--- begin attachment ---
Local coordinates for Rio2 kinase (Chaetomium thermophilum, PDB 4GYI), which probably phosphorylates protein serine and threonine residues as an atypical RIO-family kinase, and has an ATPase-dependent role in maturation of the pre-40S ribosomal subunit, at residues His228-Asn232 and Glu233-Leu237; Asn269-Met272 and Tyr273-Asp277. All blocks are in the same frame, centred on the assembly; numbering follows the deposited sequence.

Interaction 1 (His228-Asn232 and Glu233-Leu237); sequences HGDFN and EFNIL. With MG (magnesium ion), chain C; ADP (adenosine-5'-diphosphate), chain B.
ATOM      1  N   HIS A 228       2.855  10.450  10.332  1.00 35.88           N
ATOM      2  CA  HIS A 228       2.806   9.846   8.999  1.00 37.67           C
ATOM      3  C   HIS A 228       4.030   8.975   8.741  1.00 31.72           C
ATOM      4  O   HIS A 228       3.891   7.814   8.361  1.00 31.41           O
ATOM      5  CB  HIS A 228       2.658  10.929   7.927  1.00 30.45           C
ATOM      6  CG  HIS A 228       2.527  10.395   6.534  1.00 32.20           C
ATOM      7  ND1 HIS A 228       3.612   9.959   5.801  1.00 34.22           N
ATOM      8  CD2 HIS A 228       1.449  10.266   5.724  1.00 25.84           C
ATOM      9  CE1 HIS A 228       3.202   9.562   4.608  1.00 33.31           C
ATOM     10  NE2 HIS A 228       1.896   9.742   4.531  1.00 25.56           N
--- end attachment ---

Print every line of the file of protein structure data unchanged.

Local coordinates for Rio2 kinase (Chaetomium thermophilum, PDB 4GYI), which probably phosphorylates protein serine and threonine residues as an atypical RIO-family kinase, and has an ATPase-dependent role in maturation of the pre-40S ribosomal subunit, at residues His228-Asn232 and Glu233-Leu237; Asn269-Met272 and Tyr273-Asp277. All blocks are in the same frame, centred on the assembly; numbering follows the deposited sequence.

Interaction 1 (His228-Asn232 and Glu233-Leu237); sequences HGDFN and EFNIL. With MG (magnesium ion), chain C; ADP (adenosine-5'-diphosphate), chain B.
ATOM      1  N   HIS A 228       2.855  10.450  10.332  1.00 35.88           N
ATOM      2  CA  HIS A 228       2.806   9.846   8.999  1.00 37.67           C
ATOM      3  C   HIS A 228       4.030   8.975   8.741  1.00 31.72           C
ATOM      4  O   HIS A 228       3.891   7.814   8.361  1.00 31.41           O
ATOM      5  CB  HIS A 228       2.658  10.929   7.927  1.00 30.45           C
ATOM      6  CG  HIS A 228       2.527  10.395   6.534  1.00 32.20           C
ATOM      7  ND1 HIS A 228       3.612   9.959   5.801  1.00 34.22           N
ATOM      8  CD2 HIS A 228       1.449  10.266   5.724  1.00 25.84           C
ATOM      9  CE1 HIS A 228       3.202   9.562   4.608  1.00 33.31           C
ATOM     10  NE2 HIS A 228       1.896   9.742   4.531  1.00 25.56           N